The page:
There were even a few representatives from Blizzard Entertainment and Tecmo Koei, both companies that deal with triple-A games, attending a number of these talks from Amazon, LINE, Kakao and Google. This shows that at least a few third-party developers do care about breaking away (but not forsaking) the traditional premium model or at least learn some freemium terms and tactics to implement in their respective premium console/PC games in the best way possible.
The game developers, those either on their own or with a third-party publisher, focused on indie content. They were all there to network with potential publishers and show off their hard work in spades. Apart from the aforementioned SCE representatives, there were other studios such as Springloaded (Tiny Dice Dungeons), Kurechii Studio (King’s League: Odyssey) and Mintsphere (Trigger Princess) getting acclaim and adoration from both, peers and passerbys, not just from Southeast Asians, but also from others worldwide — from Japan to America.
At the same time, these developers can learn a thing or two on business and game publishing terms from these panels. They aren’t restricted to just business developers and marketers; game developers and producers were given an opportunity to sit in one of these panels by Google and Amazon, so that they possess knowledge on how to present their games better in the future. Your potential indie-game-of-the-year material may win awards, but it won’t mean jack in the long run if your intended audience does not touch it and continue supporting it.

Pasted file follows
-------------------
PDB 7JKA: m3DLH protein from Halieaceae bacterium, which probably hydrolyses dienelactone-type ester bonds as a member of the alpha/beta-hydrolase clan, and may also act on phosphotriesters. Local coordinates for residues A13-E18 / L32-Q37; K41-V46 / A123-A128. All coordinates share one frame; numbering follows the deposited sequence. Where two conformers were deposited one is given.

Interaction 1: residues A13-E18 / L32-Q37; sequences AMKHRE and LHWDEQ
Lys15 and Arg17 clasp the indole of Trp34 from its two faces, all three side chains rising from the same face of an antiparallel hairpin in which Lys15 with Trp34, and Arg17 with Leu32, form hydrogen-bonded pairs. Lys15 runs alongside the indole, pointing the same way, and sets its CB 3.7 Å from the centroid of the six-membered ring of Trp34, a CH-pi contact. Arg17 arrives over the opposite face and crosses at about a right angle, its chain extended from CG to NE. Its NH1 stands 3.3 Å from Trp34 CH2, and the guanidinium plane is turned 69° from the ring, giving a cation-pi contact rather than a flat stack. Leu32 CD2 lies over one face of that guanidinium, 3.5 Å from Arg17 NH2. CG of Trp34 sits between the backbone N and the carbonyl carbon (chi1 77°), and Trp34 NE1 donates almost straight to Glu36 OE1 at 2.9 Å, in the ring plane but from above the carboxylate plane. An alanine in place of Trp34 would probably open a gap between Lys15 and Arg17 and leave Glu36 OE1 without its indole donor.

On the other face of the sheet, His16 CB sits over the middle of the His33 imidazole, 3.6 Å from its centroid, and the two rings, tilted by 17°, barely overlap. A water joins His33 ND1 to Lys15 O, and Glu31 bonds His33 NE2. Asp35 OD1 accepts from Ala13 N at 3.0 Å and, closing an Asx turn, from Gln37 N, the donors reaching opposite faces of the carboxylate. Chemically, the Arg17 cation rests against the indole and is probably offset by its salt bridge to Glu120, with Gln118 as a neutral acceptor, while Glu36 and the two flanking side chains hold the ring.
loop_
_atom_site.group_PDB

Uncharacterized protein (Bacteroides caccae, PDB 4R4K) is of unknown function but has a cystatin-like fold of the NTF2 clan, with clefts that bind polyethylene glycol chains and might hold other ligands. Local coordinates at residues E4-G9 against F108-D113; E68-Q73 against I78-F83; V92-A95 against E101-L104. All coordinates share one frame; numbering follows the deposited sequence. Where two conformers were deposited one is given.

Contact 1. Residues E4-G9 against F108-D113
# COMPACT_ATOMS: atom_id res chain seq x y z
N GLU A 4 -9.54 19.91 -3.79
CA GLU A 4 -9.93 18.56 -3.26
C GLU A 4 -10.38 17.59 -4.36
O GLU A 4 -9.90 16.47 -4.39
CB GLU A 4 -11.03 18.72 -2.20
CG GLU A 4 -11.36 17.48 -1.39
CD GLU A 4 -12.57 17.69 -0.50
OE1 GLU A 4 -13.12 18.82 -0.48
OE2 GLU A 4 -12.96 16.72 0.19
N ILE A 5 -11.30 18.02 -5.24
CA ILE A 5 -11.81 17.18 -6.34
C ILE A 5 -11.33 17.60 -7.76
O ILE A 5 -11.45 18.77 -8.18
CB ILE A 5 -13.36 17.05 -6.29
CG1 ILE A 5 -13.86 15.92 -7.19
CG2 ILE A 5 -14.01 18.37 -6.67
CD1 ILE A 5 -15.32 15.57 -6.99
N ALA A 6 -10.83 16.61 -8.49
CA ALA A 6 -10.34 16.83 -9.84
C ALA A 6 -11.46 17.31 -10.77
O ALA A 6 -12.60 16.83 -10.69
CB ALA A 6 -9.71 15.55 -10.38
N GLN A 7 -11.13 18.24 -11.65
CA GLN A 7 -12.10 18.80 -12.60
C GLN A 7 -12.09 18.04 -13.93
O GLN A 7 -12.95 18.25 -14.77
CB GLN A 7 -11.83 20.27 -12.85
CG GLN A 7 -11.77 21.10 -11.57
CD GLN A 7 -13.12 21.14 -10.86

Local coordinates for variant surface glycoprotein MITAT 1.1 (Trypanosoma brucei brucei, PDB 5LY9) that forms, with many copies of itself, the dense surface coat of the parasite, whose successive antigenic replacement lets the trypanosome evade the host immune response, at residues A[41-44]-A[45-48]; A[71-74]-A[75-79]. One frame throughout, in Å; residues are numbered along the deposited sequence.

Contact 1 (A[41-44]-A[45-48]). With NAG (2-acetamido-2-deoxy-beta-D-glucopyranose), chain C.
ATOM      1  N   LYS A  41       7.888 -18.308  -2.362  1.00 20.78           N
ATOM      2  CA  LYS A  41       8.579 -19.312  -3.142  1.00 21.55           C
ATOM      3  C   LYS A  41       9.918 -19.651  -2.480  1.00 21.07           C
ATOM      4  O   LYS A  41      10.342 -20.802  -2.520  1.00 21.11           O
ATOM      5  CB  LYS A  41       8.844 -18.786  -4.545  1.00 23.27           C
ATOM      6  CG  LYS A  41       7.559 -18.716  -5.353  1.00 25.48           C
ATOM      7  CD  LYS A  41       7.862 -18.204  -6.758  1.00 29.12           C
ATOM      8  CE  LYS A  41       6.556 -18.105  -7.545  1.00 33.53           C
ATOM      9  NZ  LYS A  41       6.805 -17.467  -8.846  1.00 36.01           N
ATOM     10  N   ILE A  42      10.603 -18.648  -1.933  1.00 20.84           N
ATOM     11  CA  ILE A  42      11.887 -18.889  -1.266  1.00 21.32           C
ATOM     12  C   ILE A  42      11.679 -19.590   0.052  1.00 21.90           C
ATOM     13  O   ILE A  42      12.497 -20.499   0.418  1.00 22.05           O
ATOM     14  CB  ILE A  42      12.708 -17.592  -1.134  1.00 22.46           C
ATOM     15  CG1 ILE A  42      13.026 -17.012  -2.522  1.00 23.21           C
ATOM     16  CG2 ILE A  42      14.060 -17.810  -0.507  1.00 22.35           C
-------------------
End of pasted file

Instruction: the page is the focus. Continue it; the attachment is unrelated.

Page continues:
With these aspects covered just fine (though some improvements can be made with seating arrangements to this year’s games showcase area), Asian gamers should relish in the fact that there is a relevant games convention that needs your attention and support to keep it going. Even if you can’t afford to attend all three days of the event, a slew of word-of-mouth news-spreading and buzz can work wonders on getting attention within the region.
And as much as I’d love to see a console and PC-focused games convention, events like the earlier-mentioned GCA are long gone and may be hard to justify given its probable expenses and low return of investment. And I also mentioned culture differences compared to how Western countries and Japan handle this sort of thing with huge fanfare.
In short, we’ll have to make do with Casual Connect Asia being a worthy ‘E3’ spectacle for Southeast Asia. Revel in it and give it the love it deserves, so that it eventually grows bigger to become something the region can brag about.